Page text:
And that’s all before the book has really got started. You see, for a – compared to some of the house-bricks I have read recently – relatively compact book, just three hundred odd pages long, it has a 1000 pages of ideas, problems, right solutions, wrong solutions, blind alleys, red-herrings, talking points, situations and preconceptions to ponder long after you’re done reading. With one twist, though maybe not a twist as such, that threw me. Let’s say Mr Lombardi took me by the hand and led me up the garden path, only to leave me there.

To read, to be challenged in this way, is an absolute joy. To have my feelings on several fronts looked at and questioned – even changed – and learn from that, I have to admit – is what makes me read books in the first place. That and entertainment of course, and that Justice Gone has in spades. The second half, with the lead up to and the trial of the accused, is high drama and great entertainment. The character of Tessa, is a sympathetic portrayal of someone trying to do her best to help those who may need help, the need you can’t see, even in war veterans. (Actually, it does increase your respect for the poor saps who came back after WWII, and pretty much just got a pat on the back and a pack of smokes in the way of crisis help). I did at first reading, wonder if the blind lawyer was a bit of a mistake. He sounded in the blurb both a bit hackneyed, and maybe just a ploy to have a hook to get the story noticed. I also thought, from reading the name, that a Nathaniel Bodine would probably be better placed in the Deep South of the USA, rather than ‘a small New Jersey town.’ I was wrong. And wrong some more. As I read him and his contribution to the second half of the book, yes, I still thought Deep South, but Greg Iles, rather than Burl Ives. He is of course there, to help symbolise the idea that justice is (supposed to be) blind. Where the cover idea comes from as well. His teamwork with his daughter, is inspired and I really, really hope there can be more featuring him (and her) in subsequent books. Even a spin-off book or two I can see, the character(s) can be that strong.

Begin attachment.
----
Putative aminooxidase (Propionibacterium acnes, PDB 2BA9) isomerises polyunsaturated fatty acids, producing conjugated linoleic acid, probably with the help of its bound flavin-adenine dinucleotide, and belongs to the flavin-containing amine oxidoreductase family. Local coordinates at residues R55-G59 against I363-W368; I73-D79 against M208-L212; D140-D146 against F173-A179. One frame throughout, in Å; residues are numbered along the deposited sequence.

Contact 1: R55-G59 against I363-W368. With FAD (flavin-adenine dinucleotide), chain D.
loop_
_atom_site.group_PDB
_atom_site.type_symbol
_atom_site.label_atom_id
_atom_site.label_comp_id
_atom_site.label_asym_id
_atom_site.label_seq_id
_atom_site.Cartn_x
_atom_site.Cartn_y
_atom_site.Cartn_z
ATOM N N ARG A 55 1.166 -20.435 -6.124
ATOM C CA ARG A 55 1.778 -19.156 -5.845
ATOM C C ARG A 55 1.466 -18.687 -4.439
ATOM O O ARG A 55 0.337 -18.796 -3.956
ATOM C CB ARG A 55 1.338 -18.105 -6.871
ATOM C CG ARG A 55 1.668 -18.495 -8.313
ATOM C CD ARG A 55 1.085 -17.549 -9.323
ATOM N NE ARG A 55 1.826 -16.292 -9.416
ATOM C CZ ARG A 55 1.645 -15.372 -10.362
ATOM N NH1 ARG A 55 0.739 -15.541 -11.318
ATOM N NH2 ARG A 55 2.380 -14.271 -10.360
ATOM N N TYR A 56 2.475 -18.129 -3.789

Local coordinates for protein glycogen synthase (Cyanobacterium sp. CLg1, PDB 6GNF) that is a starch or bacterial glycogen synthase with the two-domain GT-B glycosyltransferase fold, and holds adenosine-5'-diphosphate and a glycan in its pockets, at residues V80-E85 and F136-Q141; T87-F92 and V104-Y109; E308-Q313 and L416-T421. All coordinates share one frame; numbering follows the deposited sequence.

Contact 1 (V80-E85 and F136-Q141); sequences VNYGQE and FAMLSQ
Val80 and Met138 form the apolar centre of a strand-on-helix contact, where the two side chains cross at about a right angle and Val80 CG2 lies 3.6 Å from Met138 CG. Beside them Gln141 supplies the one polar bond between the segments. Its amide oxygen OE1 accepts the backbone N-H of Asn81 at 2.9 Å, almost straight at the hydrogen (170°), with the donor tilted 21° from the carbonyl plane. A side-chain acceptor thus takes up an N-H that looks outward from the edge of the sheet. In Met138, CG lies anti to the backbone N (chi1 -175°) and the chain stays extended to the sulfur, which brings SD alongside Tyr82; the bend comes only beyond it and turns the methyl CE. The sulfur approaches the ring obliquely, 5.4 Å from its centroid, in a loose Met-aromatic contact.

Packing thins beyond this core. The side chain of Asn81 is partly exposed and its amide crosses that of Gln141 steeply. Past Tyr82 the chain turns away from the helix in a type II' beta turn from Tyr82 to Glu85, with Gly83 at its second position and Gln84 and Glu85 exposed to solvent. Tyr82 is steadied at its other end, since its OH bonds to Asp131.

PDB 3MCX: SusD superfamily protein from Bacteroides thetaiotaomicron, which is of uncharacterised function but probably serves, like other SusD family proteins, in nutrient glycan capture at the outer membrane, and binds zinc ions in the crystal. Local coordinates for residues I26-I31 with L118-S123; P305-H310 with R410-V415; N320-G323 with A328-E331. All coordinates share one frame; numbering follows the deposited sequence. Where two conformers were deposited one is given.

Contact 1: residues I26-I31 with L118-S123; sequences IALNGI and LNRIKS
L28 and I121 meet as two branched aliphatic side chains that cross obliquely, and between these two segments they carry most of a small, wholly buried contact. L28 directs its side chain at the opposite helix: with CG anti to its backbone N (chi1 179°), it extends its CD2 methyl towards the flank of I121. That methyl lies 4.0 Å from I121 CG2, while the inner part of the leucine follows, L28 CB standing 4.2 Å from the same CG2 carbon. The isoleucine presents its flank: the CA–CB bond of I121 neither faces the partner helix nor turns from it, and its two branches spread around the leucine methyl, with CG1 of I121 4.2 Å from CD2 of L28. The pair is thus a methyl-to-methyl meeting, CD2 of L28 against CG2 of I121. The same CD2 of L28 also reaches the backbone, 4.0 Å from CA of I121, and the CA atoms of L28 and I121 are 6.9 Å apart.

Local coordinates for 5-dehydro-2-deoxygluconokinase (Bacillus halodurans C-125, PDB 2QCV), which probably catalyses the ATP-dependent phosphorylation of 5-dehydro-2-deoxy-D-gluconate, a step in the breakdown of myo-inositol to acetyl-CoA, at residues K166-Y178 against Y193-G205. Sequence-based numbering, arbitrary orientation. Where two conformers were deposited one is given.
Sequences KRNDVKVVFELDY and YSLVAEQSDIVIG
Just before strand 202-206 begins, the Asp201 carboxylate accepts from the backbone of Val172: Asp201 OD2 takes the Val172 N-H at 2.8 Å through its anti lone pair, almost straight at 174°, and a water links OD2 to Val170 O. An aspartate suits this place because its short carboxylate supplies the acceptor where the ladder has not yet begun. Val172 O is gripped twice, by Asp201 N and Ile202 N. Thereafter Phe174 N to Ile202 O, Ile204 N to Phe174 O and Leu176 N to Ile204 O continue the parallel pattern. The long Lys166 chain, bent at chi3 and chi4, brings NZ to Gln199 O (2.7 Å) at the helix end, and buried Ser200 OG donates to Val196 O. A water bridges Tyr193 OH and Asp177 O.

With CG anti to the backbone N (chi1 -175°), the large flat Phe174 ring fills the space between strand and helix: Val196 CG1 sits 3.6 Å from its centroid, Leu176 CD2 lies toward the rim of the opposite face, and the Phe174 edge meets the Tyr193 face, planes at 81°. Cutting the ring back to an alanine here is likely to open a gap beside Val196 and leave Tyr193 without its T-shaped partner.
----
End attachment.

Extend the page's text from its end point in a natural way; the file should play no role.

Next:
The American justice system can be a little difficult to follow for someone raised on a jury being chosen by receiving a letter telling you to turn up Monday at 10am, and – where I live now – three semi-professional judges, or one may be professional, with two of them who might actually be laymen. So, the confrontational style of the lawyers, seemingly following rules that change by the minute, or the judge or the area they’re in, I don’t know, is especially interesting, and does, as we know, lend itself to books, tv and films. Here, the mechanics and the manoeuvrings are orchestrated superbly well, with something new to me – well, since seeing 12 Angry Men a hundred years ago anyway – the backstage deliberations and arguments. The warp and weft of ideas, feelings, prejudices, the feather for each wind blows, and the shake your head in wonder at the person who will go along with the majority, just to get off early and go home. For me, there’s an aspect of the book also looking at whether people’s confidence in the court system to get at the truth and the jury system to see that, or interpret that and reach the right, or at least the truthful, decision, can be justified.

So, when I’ve finished, I’m surprised there are so many ideas, ponder points and entertainment in such a deceptively simple and compact book.

You can buy Justice Gone at Amazon